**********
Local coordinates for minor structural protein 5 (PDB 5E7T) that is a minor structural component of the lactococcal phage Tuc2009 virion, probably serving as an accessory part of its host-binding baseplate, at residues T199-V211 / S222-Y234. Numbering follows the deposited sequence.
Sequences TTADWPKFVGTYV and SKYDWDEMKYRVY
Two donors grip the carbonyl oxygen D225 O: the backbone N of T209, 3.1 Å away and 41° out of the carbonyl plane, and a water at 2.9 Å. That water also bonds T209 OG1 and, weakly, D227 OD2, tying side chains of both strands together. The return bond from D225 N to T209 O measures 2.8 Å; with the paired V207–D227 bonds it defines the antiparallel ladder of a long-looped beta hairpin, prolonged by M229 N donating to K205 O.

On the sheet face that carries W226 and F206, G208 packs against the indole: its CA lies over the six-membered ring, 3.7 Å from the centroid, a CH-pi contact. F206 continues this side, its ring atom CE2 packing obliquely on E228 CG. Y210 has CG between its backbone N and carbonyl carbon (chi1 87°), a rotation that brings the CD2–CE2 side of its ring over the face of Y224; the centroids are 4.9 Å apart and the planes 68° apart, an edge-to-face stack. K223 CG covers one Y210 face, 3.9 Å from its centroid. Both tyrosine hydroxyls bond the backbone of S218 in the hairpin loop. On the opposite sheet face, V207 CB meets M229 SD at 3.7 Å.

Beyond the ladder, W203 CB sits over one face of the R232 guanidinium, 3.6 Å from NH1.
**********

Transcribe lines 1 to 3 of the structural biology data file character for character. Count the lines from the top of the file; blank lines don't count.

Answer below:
Local coordinates for minor structural protein 5 (PDB 5E7T) that is a minor structural component of the lactococcal phage Tuc2009 virion, probably serving as an accessory part of its host-binding baseplate, at residues T199-V211 / S222-Y234. Numbering follows the deposited sequence.
Sequences TTADWPKFVGTYV and SKYDWDEMKYRVY
Two donors grip the carbonyl oxygen D225 O: the backbone N of T209, 3.1 Å away and 41° out of the carbonyl plane, and a water at 2.9 Å. That water also bonds T209 OG1 and, weakly, D227 OD2, tying side chains of both strands together. The return bond from D225 N to T209 O measures 2.8 Å; with the paired V207–D227 bonds it defines the antiparallel ladder of a long-looped beta hairpin, prolonged by M229 N donating to K205 O.